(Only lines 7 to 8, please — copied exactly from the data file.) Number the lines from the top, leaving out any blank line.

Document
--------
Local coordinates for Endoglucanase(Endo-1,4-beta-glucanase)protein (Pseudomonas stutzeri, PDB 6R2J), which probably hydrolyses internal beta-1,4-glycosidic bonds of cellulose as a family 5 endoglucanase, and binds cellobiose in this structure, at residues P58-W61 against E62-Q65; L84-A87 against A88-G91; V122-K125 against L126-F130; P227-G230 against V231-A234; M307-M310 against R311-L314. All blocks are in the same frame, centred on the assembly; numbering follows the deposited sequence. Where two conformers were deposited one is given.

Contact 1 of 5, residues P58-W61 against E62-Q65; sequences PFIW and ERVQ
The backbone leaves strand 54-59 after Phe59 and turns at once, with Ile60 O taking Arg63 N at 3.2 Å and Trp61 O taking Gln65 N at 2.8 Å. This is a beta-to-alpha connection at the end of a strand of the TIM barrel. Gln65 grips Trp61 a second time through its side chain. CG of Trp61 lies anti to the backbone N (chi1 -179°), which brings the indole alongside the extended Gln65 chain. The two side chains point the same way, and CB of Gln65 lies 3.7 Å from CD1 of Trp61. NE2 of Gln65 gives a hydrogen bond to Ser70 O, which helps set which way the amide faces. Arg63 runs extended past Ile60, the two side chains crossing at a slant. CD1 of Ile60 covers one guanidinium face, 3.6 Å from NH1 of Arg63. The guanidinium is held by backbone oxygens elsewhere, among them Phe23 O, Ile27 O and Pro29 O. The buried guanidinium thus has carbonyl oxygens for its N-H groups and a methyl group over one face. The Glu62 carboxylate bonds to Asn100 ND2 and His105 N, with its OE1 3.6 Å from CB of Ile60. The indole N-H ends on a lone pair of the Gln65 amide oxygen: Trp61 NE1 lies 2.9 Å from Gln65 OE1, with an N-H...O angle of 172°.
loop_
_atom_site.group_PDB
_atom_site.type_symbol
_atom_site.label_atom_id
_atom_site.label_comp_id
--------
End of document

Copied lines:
_atom_site.label_atom_id
_atom_site.label_comp_id